Fig. 4

Changes in diastolic blood pressure (DBP). a Follicular phase. b Luteal phase. The eating trial is shown by closed circles (; n = 7) and the fasting trial is shown by open circles (; n = 7). P < 0.05, comparison between the eating and fasting trials

HRV

Changes in the LF/HF ratio in the follicular and luteal phases are shown in Fig. 5a and b. Two-way repeated-measures ANOVA showed that meal condition had a significant main effect on the LF/HF ratio in the luteal phase (P = 0.038, η G 2 = 0.095). Post-hoc testing showed that the LF/HF ratio was significantly higher in the eating trial than in the fasting trial at 60 min after the meal (P = 0.015). There were no other main or interaction effects for the LF/HF ratio.
Fig. 5

Changes in low frequency/high frequency ratio (LF/HF). a Follicular phase. b Luteal phase. The eating trial is shown by closed circles (; n = 7) and the fasting trial is shown by open circles (; n = 7). P < 0.05, comparison between the eating and fasting trials

Changes in HF power in the follicular phase are shown in Fig. 6a. Two-way repeated-measures ANOVA showed that meal condition had a significant main effect on HF power in the follicular phase (P = 0.047, η G 2 = 0.088). There was also a significant interaction effect between time and meal condition for HF (F [4, 24] = 2.83, P = 0.047, η G 2 = 0.061). Post-hoc testing showed that HF power was significantly higher in the fasting trial than in the eating trial at 60 and 80 min after the meal (60 min, P = 0.038; 80 min, P = 0.018). Changes in HF power in the luteal phase are shown in Fig. 6b. Two-way repeated-measures ANOVA showed that time had a significant main effect on HF power in the luteal phase (P = 0.042, η G 2 = 0.060). There was also a significant interaction effect between time and meal condition for HF (F [4, 24] = 3.09, P = 0.035, η G 2 = 0.071).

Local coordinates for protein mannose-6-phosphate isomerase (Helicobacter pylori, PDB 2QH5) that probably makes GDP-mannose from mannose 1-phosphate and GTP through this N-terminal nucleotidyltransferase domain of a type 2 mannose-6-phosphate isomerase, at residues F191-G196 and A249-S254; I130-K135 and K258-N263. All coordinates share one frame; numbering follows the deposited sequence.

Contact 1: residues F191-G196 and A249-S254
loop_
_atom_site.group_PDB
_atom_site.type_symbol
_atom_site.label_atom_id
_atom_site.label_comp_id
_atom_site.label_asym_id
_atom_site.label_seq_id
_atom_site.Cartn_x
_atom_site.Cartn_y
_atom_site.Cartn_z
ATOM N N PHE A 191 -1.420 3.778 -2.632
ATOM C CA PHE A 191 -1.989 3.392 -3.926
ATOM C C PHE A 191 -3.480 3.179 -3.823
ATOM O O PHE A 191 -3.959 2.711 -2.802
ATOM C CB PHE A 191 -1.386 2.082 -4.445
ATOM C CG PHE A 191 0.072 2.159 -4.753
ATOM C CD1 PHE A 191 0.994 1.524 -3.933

Fig. 6

Changes in high frequency (HF). a Follicular phase. b Luteal phase. The eating trial is shown by closed circles (; n = 7) and the fasting trial is shown by open circles (; n = 7). P < 0.05, comparison between the eating and fasting trials

Salivary cortisol

Changes in salivary cortisol concentrations in the follicular phase are shown in Fig. 7a. Two-way repeated-measures ANOVA showed that time had a significant main effect on salivary cortisol concentrations in the follicular phase (P = 0.003, η G 2 = 0.065). There were no other main or interaction effects in salivary cortisol concentrations. Changes in salivary cortisol concentrations in the luteal phase are shown in Fig. 7b. Two-way repeated-measures ANOVA showed that time and meal condition had a significant main effect on salivary cortisol concentrations (time, P = 0.015, η G 2 = 0.176; meal, P = 0.028, η G 2 = 0.319). There was also a significant interaction effect between time and meal condition for salivary cortisol concentrations (F [4, 24] = 3.45, P = 0.023, η G 2 = 0.066). Post-hoc testing showed that salivary cortisol concentrations were significantly higher in the eating trial than in the fasting trial at 20, 40, and 80 min after the meal (20 min, P = 0.011; 40 min, P = 0.011; 80 min, P = 0.037).